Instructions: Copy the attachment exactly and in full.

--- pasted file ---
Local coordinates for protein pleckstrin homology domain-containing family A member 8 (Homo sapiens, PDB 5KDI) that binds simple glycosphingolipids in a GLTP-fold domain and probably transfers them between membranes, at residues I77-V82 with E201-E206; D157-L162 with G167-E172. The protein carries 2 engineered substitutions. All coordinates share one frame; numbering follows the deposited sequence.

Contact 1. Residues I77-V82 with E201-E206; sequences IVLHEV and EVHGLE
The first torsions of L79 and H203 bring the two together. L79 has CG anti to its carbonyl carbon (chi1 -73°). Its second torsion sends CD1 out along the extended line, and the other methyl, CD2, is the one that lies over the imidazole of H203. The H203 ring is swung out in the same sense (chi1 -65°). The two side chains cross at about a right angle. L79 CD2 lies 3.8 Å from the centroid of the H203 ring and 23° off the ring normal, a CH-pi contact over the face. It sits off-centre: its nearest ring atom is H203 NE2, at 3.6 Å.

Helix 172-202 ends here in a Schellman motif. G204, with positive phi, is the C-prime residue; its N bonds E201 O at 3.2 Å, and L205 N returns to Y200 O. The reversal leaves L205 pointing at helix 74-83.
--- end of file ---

Local coordinates for protein pleckstrin homology domain-containing family A member 8 (Homo sapiens, PDB 5KDI) that binds simple glycosphingolipids in a GLTP-fold domain and probably transfers them between membranes, at residues I77-V82 with E201-E206; D157-L162 with G167-E172. The protein carries 2 engineered substitutions. All coordinates share one frame; numbering follows the deposited sequence.

Contact 1. Residues I77-V82 with E201-E206; sequences IVLHEV and EVHGLE
The first torsions of L79 and H203 bring the two together. L79 has CG anti to its carbonyl carbon (chi1 -73°). Its second torsion sends CD1 out along the extended line, and the other methyl, CD2, is the one that lies over the imidazole of H203. The H203 ring is swung out in the same sense (chi1 -65°). The two side chains cross at about a right angle. L79 CD2 lies 3.8 Å from the centroid of the H203 ring and 23° off the ring normal, a CH-pi contact over the face. It sits off-centre: its nearest ring atom is H203 NE2, at 3.6 Å.

Helix 172-202 ends here in a Schellman motif. G204, with positive phi, is the C-prime residue; its N bonds E201 O at 3.2 Å, and L205 N returns to Y200 O. The reversal leaves L205 pointing at helix 74-83.